Lately, I have also been reading a lot about our students’ deficits with close, deeper reading.  (Too Dumb for Complex Texts?)  Colleges have been lamenting that students are unable to read complex texts and end up in remedial courses.  I want to make sure that my tech-driven students are readers who are ready for the rigors of the rest of high school and college.  I have spent weeks (maybe even months!) brainstorming ways to bring this to the forefront in my classroom, too.

Then I participated in Penny’s portion of the webstitute.  She shared a craft analysis project that she did with her students and I was immediately inspired.  It was exactly what I had been trying to come up with, but had been unable to pull together in any type of organized manner.  Penny was kind enough to share her handouts and I immediately downloaded them.  Over the past few weeks I have been working on tweaking the project for my particular students while also working through the project myself, in order to model it for them.  I am rereading Judy Blundell’s National Book Award winner, What I Saw And How I Lied. I’ve storyboarded about half the book while also writing my thoughts, noticings, and questions. It’s really made me work hard and notice Blundell’s craft moves, things that didn’t jump put at me on my first-draft reading. I was so excited to share this with my students and see what they came up. This past week, we started the project.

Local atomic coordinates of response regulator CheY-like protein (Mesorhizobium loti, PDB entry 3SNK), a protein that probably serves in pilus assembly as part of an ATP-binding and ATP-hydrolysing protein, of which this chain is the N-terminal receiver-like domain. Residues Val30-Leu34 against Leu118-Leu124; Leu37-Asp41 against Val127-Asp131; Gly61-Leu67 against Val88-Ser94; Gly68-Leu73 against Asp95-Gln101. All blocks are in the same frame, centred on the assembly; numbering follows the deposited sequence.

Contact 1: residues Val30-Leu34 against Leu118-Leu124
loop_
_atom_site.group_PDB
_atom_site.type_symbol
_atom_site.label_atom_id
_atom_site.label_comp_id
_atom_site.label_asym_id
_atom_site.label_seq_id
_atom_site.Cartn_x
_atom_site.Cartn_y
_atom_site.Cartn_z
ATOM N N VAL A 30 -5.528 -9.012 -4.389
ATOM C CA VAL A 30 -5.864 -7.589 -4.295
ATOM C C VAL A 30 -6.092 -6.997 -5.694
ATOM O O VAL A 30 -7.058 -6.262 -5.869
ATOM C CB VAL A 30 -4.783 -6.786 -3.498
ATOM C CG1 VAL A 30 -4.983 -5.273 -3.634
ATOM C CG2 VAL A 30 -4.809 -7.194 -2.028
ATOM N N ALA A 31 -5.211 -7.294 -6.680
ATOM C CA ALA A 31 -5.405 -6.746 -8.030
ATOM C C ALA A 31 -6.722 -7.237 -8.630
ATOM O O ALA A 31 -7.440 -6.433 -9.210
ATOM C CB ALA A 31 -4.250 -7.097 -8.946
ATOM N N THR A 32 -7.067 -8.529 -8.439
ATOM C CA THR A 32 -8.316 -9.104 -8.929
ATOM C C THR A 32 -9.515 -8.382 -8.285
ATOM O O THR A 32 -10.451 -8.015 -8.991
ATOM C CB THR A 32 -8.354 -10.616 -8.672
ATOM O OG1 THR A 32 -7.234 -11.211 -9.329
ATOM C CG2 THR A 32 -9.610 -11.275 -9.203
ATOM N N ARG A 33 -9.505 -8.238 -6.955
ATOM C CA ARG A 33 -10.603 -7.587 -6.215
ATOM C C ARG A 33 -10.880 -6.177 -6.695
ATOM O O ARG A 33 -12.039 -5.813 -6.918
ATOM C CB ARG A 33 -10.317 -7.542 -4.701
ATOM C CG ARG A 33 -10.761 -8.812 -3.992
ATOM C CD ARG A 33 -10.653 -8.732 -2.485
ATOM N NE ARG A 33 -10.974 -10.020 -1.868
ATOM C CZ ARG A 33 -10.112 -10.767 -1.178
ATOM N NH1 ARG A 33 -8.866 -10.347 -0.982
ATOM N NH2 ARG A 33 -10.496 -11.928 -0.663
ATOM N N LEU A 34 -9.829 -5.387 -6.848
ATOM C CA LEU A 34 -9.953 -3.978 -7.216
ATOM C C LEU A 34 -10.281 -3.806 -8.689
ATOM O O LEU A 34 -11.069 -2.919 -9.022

I am so thrilled with what is happening in my classroom right now!  We started with storyboarding earlier this week and it really clicked with my kids.  While they were hesitant at first (rolling eyes, mumbling about how it was for little kids), it was fascinating to watch them storyboard William Maxwell’s “Love” and then share their pages with the class.  Not one page looked like any other student’s page.  They all thought differently and displayed their ideas differently.  It was so cool to see them standing at the document camera and explaining their thinking, engaging each other. Later in the week, one of my students met me at lunch for some writing tips/help and he told me that storyboarding is really helping him because, “it’s making me stop and think a lot, and when I think about the story it’s easier to have ideas about it. Then I don’t have to just write what it’s about.”

Right now, each student should be working on storyboarding the book(s) they chose to reread.  I had each student respond to an assignment on Edmodo telling me what book they would be analyzing.  They picked some great ones!  Examples include The Book Thief, The Shadow Children series, Between Shades of Grey, The Knife of Never Letting Go, The Thief, Impulse, Paper Towns, The Hunger Games, And Then There Were None, Ender’s Game, Twelfth Night, Of Mice and Men, The Outsiders, Thirteen Reasons Why, North of Beautiful, and so many more great books!